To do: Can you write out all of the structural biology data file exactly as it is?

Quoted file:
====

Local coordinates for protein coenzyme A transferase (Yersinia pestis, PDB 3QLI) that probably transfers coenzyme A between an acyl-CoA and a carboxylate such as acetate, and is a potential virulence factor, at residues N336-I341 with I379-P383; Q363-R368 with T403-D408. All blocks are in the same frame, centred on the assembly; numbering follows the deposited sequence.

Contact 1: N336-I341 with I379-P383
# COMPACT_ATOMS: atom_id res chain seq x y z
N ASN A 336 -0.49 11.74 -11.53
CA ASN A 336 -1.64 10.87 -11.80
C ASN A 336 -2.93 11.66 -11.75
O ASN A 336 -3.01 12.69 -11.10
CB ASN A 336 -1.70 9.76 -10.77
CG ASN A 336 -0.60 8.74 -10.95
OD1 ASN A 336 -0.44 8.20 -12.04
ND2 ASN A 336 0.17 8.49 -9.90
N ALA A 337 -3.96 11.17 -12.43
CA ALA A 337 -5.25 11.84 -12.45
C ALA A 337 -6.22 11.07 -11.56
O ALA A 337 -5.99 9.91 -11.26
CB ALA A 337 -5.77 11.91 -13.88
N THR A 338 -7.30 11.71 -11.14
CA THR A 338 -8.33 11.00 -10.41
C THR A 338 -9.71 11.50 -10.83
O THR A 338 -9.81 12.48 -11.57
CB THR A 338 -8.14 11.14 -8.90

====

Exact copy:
Local coordinates for protein coenzyme A transferase (Yersinia pestis, PDB 3QLI) that probably transfers coenzyme A between an acyl-CoA and a carboxylate such as acetate, and is a potential virulence factor, at residues N336-I341 with I379-P383; Q363-R368 with T403-D408. All blocks are in the same frame, centred on the assembly; numbering follows the deposited sequence.

Contact 1: N336-I341 with I379-P383
# COMPACT_ATOMS: atom_id res chain seq x y z
N ASN A 336 -0.49 11.74 -11.53
CA ASN A 336 -1.64 10.87 -11.80
C ASN A 336 -2.93 11.66 -11.75
O ASN A 336 -3.01 12.69 -11.10
CB ASN A 336 -1.70 9.76 -10.77
CG ASN A 336 -0.60 8.74 -10.95
OD1 ASN A 336 -0.44 8.20 -12.04
ND2 ASN A 336 0.17 8.49 -9.90
N ALA A 337 -3.96 11.17 -12.43
CA ALA A 337 -5.25 11.84 -12.45
C ALA A 337 -6.22 11.07 -11.56
O ALA A 337 -5.99 9.91 -11.26
CB ALA A 337 -5.77 11.91 -13.88
N THR A 338 -7.30 11.71 -11.14
CA THR A 338 -8.33 11.00 -10.41
C THR A 338 -9.71 11.50 -10.83
O THR A 338 -9.81 12.48 -11.57
CB THR A 338 -8.14 11.14 -8.90